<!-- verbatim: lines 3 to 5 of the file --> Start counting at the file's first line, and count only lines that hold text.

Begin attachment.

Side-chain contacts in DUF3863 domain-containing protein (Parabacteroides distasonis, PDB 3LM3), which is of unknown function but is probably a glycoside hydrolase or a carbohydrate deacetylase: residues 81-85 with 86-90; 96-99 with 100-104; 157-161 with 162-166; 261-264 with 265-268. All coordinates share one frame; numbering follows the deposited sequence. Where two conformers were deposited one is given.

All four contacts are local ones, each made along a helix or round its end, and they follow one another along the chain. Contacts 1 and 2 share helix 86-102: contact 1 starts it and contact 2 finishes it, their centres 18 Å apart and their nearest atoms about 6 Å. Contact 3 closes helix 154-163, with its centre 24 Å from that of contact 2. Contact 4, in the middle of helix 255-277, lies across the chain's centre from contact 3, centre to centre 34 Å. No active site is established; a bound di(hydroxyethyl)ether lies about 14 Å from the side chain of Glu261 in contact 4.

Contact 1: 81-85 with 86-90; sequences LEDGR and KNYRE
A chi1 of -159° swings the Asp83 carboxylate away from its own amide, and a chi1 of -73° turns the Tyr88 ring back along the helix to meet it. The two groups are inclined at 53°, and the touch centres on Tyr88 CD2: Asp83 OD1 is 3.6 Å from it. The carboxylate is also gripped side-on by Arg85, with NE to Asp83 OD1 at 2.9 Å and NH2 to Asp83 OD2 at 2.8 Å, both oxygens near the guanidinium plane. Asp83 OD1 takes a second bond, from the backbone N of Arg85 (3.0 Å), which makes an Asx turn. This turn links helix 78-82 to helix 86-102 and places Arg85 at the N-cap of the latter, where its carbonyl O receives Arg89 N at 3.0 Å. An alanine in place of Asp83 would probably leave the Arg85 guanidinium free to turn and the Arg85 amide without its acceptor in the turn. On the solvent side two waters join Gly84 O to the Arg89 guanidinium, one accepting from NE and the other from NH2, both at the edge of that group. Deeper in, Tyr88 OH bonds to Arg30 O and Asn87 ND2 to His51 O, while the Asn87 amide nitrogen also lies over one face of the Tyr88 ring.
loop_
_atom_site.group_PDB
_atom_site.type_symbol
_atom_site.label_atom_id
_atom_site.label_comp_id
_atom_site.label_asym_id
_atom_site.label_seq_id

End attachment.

Contact 1: 81-85 with 86-90; sequences LEDGR and KNYRE
A chi1 of -159° swings the Asp83 carboxylate away from its own amide, and a chi1 of -73° turns the Tyr88 ring back along the helix to meet it. The two groups are inclined at 53°, and the touch centres on Tyr88 CD2: Asp83 OD1 is 3.6 Å from it. The carboxylate is also gripped side-on by Arg85, with NE to Asp83 OD1 at 2.9 Å and NH2 to Asp83 OD2 at 2.8 Å, both oxygens near the guanidinium plane. Asp83 OD1 takes a second bond, from the backbone N of Arg85 (3.0 Å), which makes an Asx turn. This turn links helix 78-82 to helix 86-102 and places Arg85 at the N-cap of the latter, where its carbonyl O receives Arg89 N at 3.0 Å. An alanine in place of Asp83 would probably leave the Arg85 guanidinium free to turn and the Arg85 amide without its acceptor in the turn. On the solvent side two waters join Gly84 O to the Arg89 guanidinium, one accepting from NE and the other from NH2, both at the edge of that group. Deeper in, Tyr88 OH bonds to Arg30 O and Asn87 ND2 to His51 O, while the Asn87 amide nitrogen also lies over one face of the Tyr88 ring.
loop_